PREDICT, a project of USAID’s Emerging Pandemic Threats (EPT) program was initiated in 2009 to strengthen global capacity for prevention, detection and response to infectious disease threats and discovery of zoonotic viruses with pandemic potential. The project is investigating the behaviors, practices, ecological and biological factors driving disease emergence, transmission, and spread.
One Health Workforce-OHCEA, PREDICT Kenya, FAO, and P&R jointly conducted a One Health activity in Laikipia- Kenya in commemoration of the Kenya One Health Week. The outreach activity sought to address One Health challenges in Laikipia and at the same time build capacity of the workforce to identify, prevent and respond to disease outbreaks. The outreach was conducted 2nd– 3rdFebruary 2018.
The activity was designed with the objective of;
- Building capacity of the workforce to identify, prevent and respond to disease outbreaks
- Showcasing previous One Health Student community outreach activities.
- Sensitizing graduate students and faculty on Zoonoses and Antimicrobial Resistance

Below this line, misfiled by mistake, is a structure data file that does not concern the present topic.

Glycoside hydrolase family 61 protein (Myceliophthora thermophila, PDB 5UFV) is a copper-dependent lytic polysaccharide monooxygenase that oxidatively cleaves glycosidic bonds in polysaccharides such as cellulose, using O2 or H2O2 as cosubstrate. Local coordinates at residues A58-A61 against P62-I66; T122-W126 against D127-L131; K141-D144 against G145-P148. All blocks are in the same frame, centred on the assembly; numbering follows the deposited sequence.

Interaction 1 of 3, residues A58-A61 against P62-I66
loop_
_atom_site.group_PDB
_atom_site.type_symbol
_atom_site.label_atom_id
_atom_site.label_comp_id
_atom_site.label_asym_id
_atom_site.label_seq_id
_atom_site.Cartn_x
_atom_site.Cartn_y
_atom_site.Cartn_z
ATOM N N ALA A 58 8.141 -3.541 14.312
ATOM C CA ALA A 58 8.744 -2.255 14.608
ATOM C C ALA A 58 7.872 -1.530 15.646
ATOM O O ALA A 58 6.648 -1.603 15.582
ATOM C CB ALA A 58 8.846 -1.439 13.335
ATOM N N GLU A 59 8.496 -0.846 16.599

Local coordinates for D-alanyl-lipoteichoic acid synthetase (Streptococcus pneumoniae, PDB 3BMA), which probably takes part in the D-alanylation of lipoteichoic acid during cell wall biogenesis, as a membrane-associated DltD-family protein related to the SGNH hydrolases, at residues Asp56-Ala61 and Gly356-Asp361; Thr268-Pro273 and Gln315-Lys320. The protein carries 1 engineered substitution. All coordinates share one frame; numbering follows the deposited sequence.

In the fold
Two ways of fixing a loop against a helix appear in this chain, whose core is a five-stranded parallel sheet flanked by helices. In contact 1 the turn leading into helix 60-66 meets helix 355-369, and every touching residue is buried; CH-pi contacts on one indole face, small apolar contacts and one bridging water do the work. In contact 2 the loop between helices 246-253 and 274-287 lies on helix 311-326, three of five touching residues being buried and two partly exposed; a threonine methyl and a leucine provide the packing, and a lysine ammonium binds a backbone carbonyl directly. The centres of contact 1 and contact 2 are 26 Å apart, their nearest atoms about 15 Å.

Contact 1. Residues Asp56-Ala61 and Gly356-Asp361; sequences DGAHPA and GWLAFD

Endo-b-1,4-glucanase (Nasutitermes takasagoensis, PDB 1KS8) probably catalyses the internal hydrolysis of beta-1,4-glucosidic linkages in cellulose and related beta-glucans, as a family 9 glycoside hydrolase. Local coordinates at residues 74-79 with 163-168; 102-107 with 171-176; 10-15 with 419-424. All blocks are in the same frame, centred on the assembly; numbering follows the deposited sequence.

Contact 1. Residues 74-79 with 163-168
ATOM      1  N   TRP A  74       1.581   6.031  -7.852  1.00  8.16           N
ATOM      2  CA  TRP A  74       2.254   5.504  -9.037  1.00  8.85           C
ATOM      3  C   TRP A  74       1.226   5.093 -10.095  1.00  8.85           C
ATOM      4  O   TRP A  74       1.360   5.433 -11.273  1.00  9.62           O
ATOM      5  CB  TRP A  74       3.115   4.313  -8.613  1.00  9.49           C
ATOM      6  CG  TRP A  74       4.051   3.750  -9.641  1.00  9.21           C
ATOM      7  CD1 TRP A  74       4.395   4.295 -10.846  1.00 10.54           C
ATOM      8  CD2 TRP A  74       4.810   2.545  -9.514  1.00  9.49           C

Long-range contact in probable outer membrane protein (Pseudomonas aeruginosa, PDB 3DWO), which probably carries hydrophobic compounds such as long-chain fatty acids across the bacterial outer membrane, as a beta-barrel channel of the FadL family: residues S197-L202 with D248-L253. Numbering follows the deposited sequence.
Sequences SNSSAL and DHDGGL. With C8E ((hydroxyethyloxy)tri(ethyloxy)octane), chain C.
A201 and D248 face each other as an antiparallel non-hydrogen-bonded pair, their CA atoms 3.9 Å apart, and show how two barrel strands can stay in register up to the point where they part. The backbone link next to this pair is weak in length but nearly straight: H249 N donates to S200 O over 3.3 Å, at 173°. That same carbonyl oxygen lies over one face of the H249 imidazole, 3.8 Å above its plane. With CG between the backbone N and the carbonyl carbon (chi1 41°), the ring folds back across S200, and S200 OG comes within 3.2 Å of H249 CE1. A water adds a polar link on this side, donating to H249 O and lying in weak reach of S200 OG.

- Strengthening One Health core competencies among the students
- Addressing identified One Health challenges in Laikipia
- Equipping locals with the necessary skills to identify potential danger arising out of inadequate management of animals or the environment.
The activity equipped 15 postgraduate students from the University of Nairobi and Moi University with knowledge and skills required to address One Health challenges. Students came from several disciplines, including veterinary medicine, veterinary and human public health, animal nutrition, nursing and wildlife management.
The activity also sensitized 100 local community members on One Health.
As a result of this outreach, linkages were built with researchers whose work focuses on human-livestock-wildlife interface; 100 community members in Lelkiji were introduced to One Health concept; 60 children were given reading materials on the One Health concept; research areas were identified in Laikipia community; 15 postgraduate students were trained on zoonotic disease outbreak investigation; the trainers from OHCEA networked and carried out joint training in line with One Health good practice. A One Health postgraduate club was started.
The trainers involved in the activity included university faculty, staff from FAO, PREDICT and P&R.
The team realised the need to engage more professionals in this kind of activity, like journalists, arid land resource managers and biologists, among others.
As a follow-on the students are expected to participate in One Health intervention initiatives and community extension services. The team intends to carry out an evaluation of the impact the activity had on the community.
Students and partners engage the community in Laikipia